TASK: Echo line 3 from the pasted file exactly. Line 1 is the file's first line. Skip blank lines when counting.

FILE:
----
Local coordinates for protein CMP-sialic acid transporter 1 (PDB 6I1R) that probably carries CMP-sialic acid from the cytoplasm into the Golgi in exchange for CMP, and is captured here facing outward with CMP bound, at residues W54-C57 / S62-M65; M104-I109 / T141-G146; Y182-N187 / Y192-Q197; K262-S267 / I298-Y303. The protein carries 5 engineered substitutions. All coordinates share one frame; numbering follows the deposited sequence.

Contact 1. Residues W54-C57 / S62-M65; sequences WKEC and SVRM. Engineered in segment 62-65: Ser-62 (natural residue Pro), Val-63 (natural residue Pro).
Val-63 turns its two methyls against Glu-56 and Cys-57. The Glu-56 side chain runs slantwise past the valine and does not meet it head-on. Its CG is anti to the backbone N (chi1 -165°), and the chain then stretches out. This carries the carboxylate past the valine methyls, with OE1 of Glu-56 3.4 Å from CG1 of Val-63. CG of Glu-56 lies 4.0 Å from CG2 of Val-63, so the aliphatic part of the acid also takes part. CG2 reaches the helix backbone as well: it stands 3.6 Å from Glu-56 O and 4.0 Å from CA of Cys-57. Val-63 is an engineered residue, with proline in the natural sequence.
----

Val-63 turns its two methyls against Glu-56 and Cys-57. The Glu-56 side chain runs slantwise past the valine and does not meet it head-on. Its CG is anti to the backbone N (chi1 -165°), and the chain then stretches out. This carries the carboxylate past the valine methyls, with OE1 of Glu-56 3.4 Å from CG1 of Val-63. CG of Glu-56 lies 4.0 Å from CG2 of Val-63, so the aliphatic part of the acid also takes part. CG2 reaches the helix backbone as well: it stands 3.6 Å from Glu-56 O and 4.0 Å from CA of Cys-57. Val-63 is an engineered residue, with proline in the natural sequence.